Ongoing Research Session to Create Scholarly Network Examining Catholic Nuns’ Apostolate

A poster announcing the International Consultative Research (ICR) Conference.

The ongoing ten-day virtual international research conference aims at creating a global network of researchers who will have the task of examining the apostolate of Catholic nuns across the globe, one of the organizers has told ACI Africa.

Dubbed the International Consultative Research (ICR) conference, the September 21-30 online forum has been spearheaded by two U.S.-based entities. They include the Center for Applied Research in the Apostolate (CARA) at Georgetown University and the African Sisters Education Collaborative (ASEC).

“The International Consultative Research (ICR) conference aims to create a network of researchers, both religious and lay, who study the lives and work of Catholic sisters, globally,” the Executive Director of ASEC, Sr. Draru Mary Cecilia told ACI Africa Saturday, September 26.

Sr. Draru added that “the conference offers a unique platform for those who are currently studying Catholic sisters (including Catholic sisters themselves) to share their research and connect with other researchers, while also identifying emerging areas of research, potential collaborations and funding opportunities.”

The member of the Congregation Little Sisters of Mary Immaculate of Gulu (LSMIG) in Northern Uganda further told ACI Africa that the virtual conference is the result of a recognition by ASEC and CARA leadership of “the large research gap that exists in terms of studies conducted by, with and about Catholic Sisters, particularly in Africa.”


“Catholic sisters often go unrecognized for their important contributions to education, healthcare, social services, environmental initiatives and so many other areas that help improve the quality of life for the people they serve,” the holder of a Doctorate in Social Sciences explained.

Bringing together lay and religious researchers from six regions among them Africa, the conference also offers the participants an opportunity “to learn about Catholic Sisters in a variety of regions and contexts,” the ASEC Executive Director who has been serving in her current position since September 2017 told ACI Africa September 26.

Additionally, the conference also aims at establishing what Catholic Siters are currently studying, Sr. Draru who is based in Pennsylvania, U.S. said.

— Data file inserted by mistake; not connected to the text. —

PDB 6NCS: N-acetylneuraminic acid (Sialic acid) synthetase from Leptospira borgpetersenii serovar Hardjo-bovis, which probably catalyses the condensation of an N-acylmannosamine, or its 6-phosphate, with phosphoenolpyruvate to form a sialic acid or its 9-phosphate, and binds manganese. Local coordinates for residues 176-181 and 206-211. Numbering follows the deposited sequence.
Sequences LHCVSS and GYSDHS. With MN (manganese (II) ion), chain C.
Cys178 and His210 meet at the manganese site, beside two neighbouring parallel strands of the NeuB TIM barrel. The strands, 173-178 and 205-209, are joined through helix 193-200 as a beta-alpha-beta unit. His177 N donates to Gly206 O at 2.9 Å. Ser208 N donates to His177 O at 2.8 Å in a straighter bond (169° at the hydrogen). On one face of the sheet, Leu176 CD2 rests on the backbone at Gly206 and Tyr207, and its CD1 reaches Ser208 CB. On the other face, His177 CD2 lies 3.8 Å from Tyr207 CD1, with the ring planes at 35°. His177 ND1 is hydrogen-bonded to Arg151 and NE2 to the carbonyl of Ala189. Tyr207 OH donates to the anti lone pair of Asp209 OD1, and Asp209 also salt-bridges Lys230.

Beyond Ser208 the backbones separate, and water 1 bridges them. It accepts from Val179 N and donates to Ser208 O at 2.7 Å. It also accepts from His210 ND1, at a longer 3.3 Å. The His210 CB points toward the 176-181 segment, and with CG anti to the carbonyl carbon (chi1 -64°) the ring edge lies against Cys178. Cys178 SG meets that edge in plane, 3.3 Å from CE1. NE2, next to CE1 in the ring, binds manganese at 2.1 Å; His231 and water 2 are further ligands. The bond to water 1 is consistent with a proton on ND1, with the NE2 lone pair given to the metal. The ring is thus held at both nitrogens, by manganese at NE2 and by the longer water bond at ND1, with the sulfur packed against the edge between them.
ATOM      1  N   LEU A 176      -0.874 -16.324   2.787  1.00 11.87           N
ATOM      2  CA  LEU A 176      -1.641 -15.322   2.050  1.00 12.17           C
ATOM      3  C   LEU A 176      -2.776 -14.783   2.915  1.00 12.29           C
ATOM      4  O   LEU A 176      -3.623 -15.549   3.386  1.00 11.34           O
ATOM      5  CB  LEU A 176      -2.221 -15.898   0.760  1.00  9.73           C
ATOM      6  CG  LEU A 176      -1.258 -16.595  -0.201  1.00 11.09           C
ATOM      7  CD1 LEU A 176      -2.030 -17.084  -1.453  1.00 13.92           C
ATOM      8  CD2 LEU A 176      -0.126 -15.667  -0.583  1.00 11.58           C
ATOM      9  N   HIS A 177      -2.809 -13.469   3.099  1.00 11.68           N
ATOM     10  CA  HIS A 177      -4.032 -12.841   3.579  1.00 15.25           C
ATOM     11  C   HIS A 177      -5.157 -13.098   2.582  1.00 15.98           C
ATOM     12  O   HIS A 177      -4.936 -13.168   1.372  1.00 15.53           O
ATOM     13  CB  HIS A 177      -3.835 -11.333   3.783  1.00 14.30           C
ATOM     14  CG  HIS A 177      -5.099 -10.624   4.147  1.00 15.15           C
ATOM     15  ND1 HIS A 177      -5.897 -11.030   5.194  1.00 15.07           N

The conference also aims at identifying and prioritizing areas of research still needed regarding Religious Life, brainstorming best methods for research funding, implementation and dissemination of the findings, as well as exploring opportunities for future collaboration and partnerships, she further said.

Sr. Draru hopes that upon its conclusion, “the conference will bring about innovative partnerships, new and thought-provoking research studies and a vibrant network of Religious and Lay individuals who are passionate about understanding and sharing the stories of Catholic Sisters and ultimately getting the word out on the important role Catholic Sisters play in holistic human development.”

More in Africa

Among the participants of the conference are Sisters involved in research from seven African countries, including Cameroon, Nigeria, Kenya, Uganda, Tanzania, Zambia, and Lesotho.

Established in 1999 by four Catholic universities in the U.S. and their respective Religious Orders, ASEC’s mission is to facilitate access to education for women Religious in Africa that leads to enhancement and expansion of the education, health, economic, social, environmental and spiritual services they provide.

In the last 21 years, ASEC has served over 53,000 Sisters through its various programs.

Meanwhile, CARA, the co-organizer of the ICR conference is a national, non-profit, Georgetown University affiliated research center that conducts social scientific studies about the Catholic Church.

Founded in 1964, CARA has three major dimensions to its mission, which include increasing the Church’s self-understanding, serving the applied research needs of Church decision-makers, and advancing scholarly research on religion, particularly Catholicism.